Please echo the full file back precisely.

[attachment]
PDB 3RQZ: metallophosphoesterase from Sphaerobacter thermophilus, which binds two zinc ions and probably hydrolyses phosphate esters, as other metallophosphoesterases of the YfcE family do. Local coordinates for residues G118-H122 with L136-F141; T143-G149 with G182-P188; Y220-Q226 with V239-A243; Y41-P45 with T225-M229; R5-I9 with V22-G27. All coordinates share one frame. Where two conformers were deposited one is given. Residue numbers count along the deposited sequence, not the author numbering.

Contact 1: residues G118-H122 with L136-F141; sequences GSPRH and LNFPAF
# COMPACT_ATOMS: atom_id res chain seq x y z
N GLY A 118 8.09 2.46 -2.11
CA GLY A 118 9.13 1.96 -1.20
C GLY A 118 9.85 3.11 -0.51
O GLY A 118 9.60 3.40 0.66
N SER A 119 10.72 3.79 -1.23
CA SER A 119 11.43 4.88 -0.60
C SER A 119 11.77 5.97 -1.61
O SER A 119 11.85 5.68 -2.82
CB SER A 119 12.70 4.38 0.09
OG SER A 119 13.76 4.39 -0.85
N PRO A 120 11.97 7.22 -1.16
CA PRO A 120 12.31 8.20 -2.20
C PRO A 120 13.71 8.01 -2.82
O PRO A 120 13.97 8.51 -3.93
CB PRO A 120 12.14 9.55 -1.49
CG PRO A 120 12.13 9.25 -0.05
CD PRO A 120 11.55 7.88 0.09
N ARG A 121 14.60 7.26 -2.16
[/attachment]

PDB 3RQZ: metallophosphoesterase from Sphaerobacter thermophilus, which binds two zinc ions and probably hydrolyses phosphate esters, as other metallophosphoesterases of the YfcE family do. Local coordinates for residues G118-H122 with L136-F141; T143-G149 with G182-P188; Y220-Q226 with V239-A243; Y41-P45 with T225-M229; R5-I9 with V22-G27. All coordinates share one frame. Where two conformers were deposited one is given. Residue numbers count along the deposited sequence, not the author numbering.

Contact 1: residues G118-H122 with L136-F141; sequences GSPRH and LNFPAF
# COMPACT_ATOMS: atom_id res chain seq x y z
N GLY A 118 8.09 2.46 -2.11
CA GLY A 118 9.13 1.96 -1.20
C GLY A 118 9.85 3.11 -0.51
O GLY A 118 9.60 3.40 0.66
N SER A 119 10.72 3.79 -1.23
CA SER A 119 11.43 4.88 -0.60
C SER A 119 11.77 5.97 -1.61
O SER A 119 11.85 5.68 -2.82
CB SER A 119 12.70 4.38 0.09
OG SER A 119 13.76 4.39 -0.85
N PRO A 120 11.97 7.22 -1.16
CA PRO A 120 12.31 8.20 -2.20
C PRO A 120 13.71 8.01 -2.82
O PRO A 120 13.97 8.51 -3.93
CB PRO A 120 12.14 9.55 -1.49
CG PRO A 120 12.13 9.25 -0.05
CD PRO A 120 11.55 7.88 0.09
N ARG A 121 14.60 7.26 -2.16